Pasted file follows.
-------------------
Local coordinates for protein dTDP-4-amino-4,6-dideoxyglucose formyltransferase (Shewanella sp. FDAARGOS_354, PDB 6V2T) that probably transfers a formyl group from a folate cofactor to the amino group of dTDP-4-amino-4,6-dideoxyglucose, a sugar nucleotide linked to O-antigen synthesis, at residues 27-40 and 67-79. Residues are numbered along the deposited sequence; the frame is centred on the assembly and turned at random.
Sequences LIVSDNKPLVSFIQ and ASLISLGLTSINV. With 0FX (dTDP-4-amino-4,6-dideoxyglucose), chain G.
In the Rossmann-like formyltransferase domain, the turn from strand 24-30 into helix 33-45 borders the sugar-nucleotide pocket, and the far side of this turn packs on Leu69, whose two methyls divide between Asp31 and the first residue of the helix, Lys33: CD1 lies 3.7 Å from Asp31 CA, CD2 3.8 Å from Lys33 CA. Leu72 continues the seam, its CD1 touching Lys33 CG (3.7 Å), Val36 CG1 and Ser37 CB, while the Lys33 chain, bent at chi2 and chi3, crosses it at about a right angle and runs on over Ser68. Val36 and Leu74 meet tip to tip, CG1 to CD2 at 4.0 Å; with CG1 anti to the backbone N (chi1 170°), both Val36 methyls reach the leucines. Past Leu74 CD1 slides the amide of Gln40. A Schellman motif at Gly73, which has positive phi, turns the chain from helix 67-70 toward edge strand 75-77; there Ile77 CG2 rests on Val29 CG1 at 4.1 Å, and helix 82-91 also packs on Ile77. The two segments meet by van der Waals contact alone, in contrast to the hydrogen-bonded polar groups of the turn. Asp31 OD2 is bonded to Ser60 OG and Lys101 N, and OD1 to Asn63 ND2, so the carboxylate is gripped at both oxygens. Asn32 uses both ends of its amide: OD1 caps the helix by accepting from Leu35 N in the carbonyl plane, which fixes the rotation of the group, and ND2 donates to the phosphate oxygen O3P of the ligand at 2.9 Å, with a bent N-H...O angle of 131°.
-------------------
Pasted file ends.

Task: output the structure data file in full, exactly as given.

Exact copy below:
Local coordinates for protein dTDP-4-amino-4,6-dideoxyglucose formyltransferase (Shewanella sp. FDAARGOS_354, PDB 6V2T) that probably transfers a formyl group from a folate cofactor to the amino group of dTDP-4-amino-4,6-dideoxyglucose, a sugar nucleotide linked to O-antigen synthesis, at residues 27-40 and 67-79. Residues are numbered along the deposited sequence; the frame is centred on the assembly and turned at random.
Sequences LIVSDNKPLVSFIQ and ASLISLGLTSINV. With 0FX (dTDP-4-amino-4,6-dideoxyglucose), chain G.
In the Rossmann-like formyltransferase domain, the turn from strand 24-30 into helix 33-45 borders the sugar-nucleotide pocket, and the far side of this turn packs on Leu69, whose two methyls divide between Asp31 and the first residue of the helix, Lys33: CD1 lies 3.7 Å from Asp31 CA, CD2 3.8 Å from Lys33 CA. Leu72 continues the seam, its CD1 touching Lys33 CG (3.7 Å), Val36 CG1 and Ser37 CB, while the Lys33 chain, bent at chi2 and chi3, crosses it at about a right angle and runs on over Ser68. Val36 and Leu74 meet tip to tip, CG1 to CD2 at 4.0 Å; with CG1 anti to the backbone N (chi1 170°), both Val36 methyls reach the leucines. Past Leu74 CD1 slides the amide of Gln40. A Schellman motif at Gly73, which has positive phi, turns the chain from helix 67-70 toward edge strand 75-77; there Ile77 CG2 rests on Val29 CG1 at 4.1 Å, and helix 82-91 also packs on Ile77. The two segments meet by van der Waals contact alone, in contrast to the hydrogen-bonded polar groups of the turn. Asp31 OD2 is bonded to Ser60 OG and Lys101 N, and OD1 to Asn63 ND2, so the carboxylate is gripped at both oxygens. Asn32 uses both ends of its amide: OD1 caps the helix by accepting from Leu35 N in the carbonyl plane, which fixes the rotation of the group, and ND2 donates to the phosphate oxygen O3P of the ligand at 2.9 Å, with a bent N-H...O angle of 131°.